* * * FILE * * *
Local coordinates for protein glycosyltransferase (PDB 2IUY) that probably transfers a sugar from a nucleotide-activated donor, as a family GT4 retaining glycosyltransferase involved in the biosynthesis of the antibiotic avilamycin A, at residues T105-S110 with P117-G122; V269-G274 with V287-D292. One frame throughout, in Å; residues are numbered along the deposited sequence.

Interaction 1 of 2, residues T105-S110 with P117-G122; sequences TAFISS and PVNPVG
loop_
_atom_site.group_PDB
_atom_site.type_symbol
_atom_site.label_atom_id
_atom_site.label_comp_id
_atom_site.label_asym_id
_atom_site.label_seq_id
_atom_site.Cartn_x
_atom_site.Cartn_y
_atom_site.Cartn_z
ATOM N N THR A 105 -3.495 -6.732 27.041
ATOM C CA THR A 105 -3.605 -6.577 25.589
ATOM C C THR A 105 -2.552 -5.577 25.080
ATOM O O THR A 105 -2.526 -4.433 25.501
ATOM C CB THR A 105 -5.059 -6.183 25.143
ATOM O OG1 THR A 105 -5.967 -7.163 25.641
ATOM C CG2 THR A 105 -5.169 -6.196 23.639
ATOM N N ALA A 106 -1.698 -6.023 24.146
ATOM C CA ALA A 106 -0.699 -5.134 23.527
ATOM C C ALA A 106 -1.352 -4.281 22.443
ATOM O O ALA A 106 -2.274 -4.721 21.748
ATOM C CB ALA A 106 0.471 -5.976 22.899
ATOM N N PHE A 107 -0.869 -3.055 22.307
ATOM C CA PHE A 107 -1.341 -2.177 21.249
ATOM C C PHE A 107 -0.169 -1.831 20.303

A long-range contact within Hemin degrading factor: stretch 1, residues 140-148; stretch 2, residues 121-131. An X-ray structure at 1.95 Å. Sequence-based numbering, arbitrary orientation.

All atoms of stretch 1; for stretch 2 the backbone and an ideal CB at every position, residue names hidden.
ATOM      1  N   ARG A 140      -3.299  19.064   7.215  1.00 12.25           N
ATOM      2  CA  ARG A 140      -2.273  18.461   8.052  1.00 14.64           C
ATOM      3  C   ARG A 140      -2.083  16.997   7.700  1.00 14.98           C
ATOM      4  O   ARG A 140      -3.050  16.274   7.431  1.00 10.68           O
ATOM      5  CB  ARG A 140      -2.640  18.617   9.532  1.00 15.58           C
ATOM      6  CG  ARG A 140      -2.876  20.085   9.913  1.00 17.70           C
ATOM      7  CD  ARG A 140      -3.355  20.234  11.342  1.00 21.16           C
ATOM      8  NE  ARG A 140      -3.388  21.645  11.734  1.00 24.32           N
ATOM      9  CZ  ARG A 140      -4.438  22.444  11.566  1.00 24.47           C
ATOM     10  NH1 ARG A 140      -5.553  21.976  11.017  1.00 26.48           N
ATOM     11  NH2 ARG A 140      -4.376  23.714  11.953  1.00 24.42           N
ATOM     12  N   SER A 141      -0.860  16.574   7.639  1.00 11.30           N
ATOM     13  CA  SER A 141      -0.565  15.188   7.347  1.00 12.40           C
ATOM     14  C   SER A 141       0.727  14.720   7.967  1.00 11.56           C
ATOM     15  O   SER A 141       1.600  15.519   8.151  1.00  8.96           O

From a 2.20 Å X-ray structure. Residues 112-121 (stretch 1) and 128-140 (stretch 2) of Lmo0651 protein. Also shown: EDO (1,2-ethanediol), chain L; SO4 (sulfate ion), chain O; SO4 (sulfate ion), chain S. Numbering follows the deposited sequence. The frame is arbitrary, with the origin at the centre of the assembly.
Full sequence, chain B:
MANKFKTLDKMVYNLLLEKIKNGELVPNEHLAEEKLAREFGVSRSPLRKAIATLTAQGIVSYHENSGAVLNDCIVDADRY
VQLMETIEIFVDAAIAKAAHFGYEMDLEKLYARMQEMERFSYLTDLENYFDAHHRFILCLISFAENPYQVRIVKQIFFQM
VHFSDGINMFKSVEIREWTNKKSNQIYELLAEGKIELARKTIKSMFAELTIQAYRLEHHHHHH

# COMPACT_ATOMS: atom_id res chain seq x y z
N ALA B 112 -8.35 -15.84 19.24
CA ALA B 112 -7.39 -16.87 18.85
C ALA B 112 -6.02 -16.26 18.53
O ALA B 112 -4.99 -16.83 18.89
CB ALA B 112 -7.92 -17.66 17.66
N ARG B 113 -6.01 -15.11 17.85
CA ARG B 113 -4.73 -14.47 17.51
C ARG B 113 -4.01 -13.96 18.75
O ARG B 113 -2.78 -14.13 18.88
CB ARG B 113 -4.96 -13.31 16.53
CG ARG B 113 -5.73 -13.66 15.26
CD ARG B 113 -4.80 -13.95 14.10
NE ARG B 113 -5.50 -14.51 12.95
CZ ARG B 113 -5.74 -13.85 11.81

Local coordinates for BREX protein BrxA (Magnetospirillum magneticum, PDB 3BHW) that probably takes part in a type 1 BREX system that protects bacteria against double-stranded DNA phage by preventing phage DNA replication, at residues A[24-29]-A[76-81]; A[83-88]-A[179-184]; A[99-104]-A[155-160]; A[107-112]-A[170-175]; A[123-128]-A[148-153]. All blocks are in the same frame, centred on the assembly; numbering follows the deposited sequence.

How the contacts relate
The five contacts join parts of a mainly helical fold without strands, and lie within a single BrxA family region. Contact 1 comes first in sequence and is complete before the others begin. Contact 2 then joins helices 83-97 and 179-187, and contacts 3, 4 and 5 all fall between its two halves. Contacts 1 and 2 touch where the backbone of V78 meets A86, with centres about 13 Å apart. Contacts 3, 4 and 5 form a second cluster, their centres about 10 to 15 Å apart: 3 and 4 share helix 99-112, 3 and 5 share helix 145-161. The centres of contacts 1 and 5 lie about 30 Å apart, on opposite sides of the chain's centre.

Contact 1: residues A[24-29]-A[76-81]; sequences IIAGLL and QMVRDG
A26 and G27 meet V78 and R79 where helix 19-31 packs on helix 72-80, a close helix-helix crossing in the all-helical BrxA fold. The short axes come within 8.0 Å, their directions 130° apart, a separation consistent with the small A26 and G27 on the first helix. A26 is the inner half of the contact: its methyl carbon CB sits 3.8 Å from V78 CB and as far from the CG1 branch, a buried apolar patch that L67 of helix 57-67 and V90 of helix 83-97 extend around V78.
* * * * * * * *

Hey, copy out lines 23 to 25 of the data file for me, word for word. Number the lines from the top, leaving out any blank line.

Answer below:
ATOM O O ALA A 106 -2.274 -4.721 21.748
ATOM C CB ALA A 106 0.471 -5.976 22.899
ATOM N N PHE A 107 -0.869 -3.055 22.307